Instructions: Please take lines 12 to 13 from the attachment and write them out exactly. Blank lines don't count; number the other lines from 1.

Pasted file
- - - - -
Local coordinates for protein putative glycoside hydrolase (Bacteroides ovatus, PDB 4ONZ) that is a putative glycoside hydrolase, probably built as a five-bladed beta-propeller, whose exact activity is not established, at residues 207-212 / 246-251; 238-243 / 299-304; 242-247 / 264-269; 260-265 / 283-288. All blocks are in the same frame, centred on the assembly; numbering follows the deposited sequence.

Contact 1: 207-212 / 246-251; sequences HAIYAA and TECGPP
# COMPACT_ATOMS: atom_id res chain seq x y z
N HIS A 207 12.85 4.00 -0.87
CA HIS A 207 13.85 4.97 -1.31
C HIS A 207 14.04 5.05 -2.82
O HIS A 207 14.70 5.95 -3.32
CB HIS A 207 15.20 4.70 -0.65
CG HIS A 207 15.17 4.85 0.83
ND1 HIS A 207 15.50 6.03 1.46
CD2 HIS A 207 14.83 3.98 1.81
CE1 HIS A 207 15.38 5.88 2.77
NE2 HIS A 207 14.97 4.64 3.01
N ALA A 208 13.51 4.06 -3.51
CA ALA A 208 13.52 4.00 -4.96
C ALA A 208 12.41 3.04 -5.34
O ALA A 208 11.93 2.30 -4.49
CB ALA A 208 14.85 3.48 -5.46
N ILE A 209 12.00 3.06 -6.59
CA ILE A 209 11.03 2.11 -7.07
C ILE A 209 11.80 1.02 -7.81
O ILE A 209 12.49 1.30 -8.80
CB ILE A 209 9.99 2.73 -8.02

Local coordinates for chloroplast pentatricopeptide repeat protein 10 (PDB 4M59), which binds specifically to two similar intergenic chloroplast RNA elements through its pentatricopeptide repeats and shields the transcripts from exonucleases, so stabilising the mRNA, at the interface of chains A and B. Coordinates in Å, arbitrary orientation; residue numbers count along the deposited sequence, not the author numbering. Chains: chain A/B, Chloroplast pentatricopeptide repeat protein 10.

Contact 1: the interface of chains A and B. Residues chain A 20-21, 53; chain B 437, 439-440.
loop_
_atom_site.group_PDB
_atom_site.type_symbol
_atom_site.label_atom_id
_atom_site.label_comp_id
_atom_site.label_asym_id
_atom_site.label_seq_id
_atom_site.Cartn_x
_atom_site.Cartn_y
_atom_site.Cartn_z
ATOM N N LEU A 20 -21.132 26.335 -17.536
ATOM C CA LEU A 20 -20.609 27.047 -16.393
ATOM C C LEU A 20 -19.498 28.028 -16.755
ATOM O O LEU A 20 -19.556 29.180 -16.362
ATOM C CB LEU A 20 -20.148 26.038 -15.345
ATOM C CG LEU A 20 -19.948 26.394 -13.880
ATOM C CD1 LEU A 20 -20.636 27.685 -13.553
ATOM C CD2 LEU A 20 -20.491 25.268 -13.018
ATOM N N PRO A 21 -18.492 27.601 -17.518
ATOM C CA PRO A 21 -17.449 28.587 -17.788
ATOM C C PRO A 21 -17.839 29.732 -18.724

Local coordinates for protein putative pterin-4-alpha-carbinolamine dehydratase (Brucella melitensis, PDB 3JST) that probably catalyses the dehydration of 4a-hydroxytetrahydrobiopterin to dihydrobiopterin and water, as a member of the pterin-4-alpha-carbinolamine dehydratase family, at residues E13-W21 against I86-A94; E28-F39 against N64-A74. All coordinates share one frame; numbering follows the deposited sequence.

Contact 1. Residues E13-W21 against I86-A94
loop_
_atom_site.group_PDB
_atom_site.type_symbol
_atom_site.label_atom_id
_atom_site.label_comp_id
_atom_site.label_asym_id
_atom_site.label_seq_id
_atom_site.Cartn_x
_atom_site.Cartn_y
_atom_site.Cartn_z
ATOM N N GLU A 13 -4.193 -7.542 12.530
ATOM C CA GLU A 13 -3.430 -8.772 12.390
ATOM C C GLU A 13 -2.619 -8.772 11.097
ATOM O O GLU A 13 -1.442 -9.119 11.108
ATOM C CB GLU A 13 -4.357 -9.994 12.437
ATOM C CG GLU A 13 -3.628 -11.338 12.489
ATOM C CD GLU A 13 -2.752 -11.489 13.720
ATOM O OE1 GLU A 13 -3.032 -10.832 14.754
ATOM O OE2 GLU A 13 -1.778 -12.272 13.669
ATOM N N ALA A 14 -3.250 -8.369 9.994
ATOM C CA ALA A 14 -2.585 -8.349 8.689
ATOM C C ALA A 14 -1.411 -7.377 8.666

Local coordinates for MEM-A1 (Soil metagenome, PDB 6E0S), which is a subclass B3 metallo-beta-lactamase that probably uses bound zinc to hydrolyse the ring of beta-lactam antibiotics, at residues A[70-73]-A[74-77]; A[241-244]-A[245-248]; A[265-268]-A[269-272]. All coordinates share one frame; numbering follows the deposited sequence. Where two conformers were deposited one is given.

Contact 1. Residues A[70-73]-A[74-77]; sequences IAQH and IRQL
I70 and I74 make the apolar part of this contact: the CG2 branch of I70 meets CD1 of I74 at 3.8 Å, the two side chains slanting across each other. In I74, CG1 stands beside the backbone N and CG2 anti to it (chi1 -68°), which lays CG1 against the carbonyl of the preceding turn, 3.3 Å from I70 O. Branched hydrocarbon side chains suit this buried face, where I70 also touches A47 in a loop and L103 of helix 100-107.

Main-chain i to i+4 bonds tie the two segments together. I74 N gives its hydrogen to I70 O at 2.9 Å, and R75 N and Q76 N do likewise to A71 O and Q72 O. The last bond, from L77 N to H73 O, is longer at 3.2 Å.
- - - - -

CE1 HIS A 207 15.38 5.88 2.77
NE2 HIS A 207 14.97 4.64 3.01